Pediatric Acute Flaccid Myelitis

At Children’s Health, we have been doing research on acute flaccid myelitis since before the large-scale outbreaks in 2014. We have the expertise to treat this rare and serious disorder. We offer comprehensive care for acute flaccid myelitis, so that your child can work with all the specialists they need.

What is Pediatric Acute Flaccid Myelitis (AFM)?

Acute flaccid myelitis (AFM) in children is a rare, serious neurological disease. It affects a part of the spinal cord called gray matter and causes muscles to become weak. It is a type of transverse myelitis.

AFM causes weakness and paralysis in children by damaging the lower motor neurons. These nerve cells stretch from the spinal cord to muscles in the body. When the nerve cells within the spinal cord are damaged, they cause a “flaccid” paralysis (the muscles are loose, not tight). The paralysis can appear very quickly.

Different types of AFM can be distinguished based on what causes them and which parts of the spinal cord are affected. Although the paralysis resembles polio, acute flaccid myelitis in children is usually caused by other viral infections of the spinal cord and not the specific virus that causes polio. Most recently, Enterovirus D68 has been the most common cause of AFM, causing national outbreaks in the summer and fall of 2014, 2016 and 2018. AFM also can be caused by an autoimmune reaction. It affects either just the gray matter in the spinal cord or both the gray and white matter.

What are the signs and symptoms of Pediatric Acute Flaccid Myelitis?

The signs and symptoms of acute flaccid myelitis in children typically include:

How is Pediatric Acute Flaccid Myelitis diagnosed?

When your child sees the doctor, they will take a detailed medical history and also do a physical exam. They will do some of these diagnostic tests:

  • MRI of the spinal cord, which can determine whether a child has acute flaccid myelitis or another condition.
  • Testing of the spinal fluid for levels of white blood cells or other indicators of inflammation
  • Testing of a nose (nasopharyngeal) swab, because the virus can be found in the nose and not in spinal fluid.
  • Testing of stool specimens or rectal swabs to check for viral infections
  • Blood tests to look for certain autoimmune conditions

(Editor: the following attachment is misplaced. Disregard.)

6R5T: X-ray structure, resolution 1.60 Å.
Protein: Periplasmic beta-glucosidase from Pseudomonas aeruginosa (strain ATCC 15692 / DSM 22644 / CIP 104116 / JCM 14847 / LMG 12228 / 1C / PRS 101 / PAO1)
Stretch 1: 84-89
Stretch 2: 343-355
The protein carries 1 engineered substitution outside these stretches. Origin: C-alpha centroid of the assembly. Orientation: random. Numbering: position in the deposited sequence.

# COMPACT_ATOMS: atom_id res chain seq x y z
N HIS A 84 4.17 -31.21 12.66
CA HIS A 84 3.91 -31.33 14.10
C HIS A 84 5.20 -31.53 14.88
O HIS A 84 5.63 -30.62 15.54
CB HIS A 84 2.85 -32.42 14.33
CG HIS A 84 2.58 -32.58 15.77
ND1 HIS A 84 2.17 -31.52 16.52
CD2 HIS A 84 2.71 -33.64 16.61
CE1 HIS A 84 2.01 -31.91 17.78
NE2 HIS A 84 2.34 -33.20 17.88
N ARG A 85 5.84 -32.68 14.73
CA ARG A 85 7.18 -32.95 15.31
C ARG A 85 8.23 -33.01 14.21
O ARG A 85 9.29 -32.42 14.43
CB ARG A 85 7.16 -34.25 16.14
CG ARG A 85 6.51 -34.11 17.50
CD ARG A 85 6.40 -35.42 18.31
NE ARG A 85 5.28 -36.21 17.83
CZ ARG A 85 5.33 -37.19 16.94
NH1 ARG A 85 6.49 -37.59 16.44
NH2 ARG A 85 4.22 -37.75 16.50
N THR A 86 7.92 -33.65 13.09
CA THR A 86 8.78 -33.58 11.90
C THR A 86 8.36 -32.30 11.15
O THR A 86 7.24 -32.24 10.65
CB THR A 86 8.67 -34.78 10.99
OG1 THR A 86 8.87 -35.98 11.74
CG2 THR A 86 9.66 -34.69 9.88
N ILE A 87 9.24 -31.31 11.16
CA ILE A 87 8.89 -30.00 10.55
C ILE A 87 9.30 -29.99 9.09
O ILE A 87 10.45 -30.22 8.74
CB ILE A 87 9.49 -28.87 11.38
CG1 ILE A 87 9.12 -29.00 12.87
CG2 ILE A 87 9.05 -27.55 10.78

What causes Pediatric Acute Flaccid Myelitis?

Acute flaccid myelitis in children may be caused by an enterovirus. Enteroviruses typically cause mild respiratory or gastrointestinal illness, but they can also cause AFM. No one knows why some people with an enterovirus infection develop AFM. In rare cases, AFM can also be caused by an autoimmune reaction.

How is Pediatric Acute Flaccid Myelitis treated?

In treating AFM at Children’s Health, we first try to limit damage to the spinal cord. We may use high doses of steroids or plasma exchange therapy, which replaces the plasma in the blood with other fluids. We also may use intravenous immune globulin (IVIG), which has blood proteins (antibodies) that help fight infections.

We will work with your child to manage their symptoms, which can mean helping manage nerve pain, problems with urinary or bowel function, or other complications.

We will do early rehabilitation that is aggressive and lasts as long as your child needs. The rehabilitation can include physical therapy (PT), to help your child improve their muscle coordination and strength. We often recommend electrical stimulation (e-stim), which involves putting electrodes over paralyzed muscles that have lost the nerve that controls them. The e-stim keeps the muscles contracting while we are working to help nerves heal and regain function.

An occupational therapist (OT) also may work with your child on daily activities, such as eating, bathing or putting on their clothes.

Finally, we are one of the few centers in the county where a child can get a nerve transfer procedure, in which a healthy nerve from another part of the body can be moved into a paralyzed hand so that it can move again. This procedure can be useful for select patients.

Frequently Asked Questions

  • Can my child get acute flaccid myelitis again?

    We have not seen a child get AFM more than once.

  • If other family members were sick, why did only one child get AFM?

    We do not know why different people can respond so differently to the same virus. Researchers are trying to understand this question, but all we know now is that viruses can cause a wide range of reactions.

  • Is acute flaccid myelitis contagious?

    AFM is not contagious, although the viruses that can cause it can be contagious.

  • Can acute flaccid myelitis be cured?

    It can be treated and managed. And early, sustained treatment can help reduce or even reverse some of the symptoms.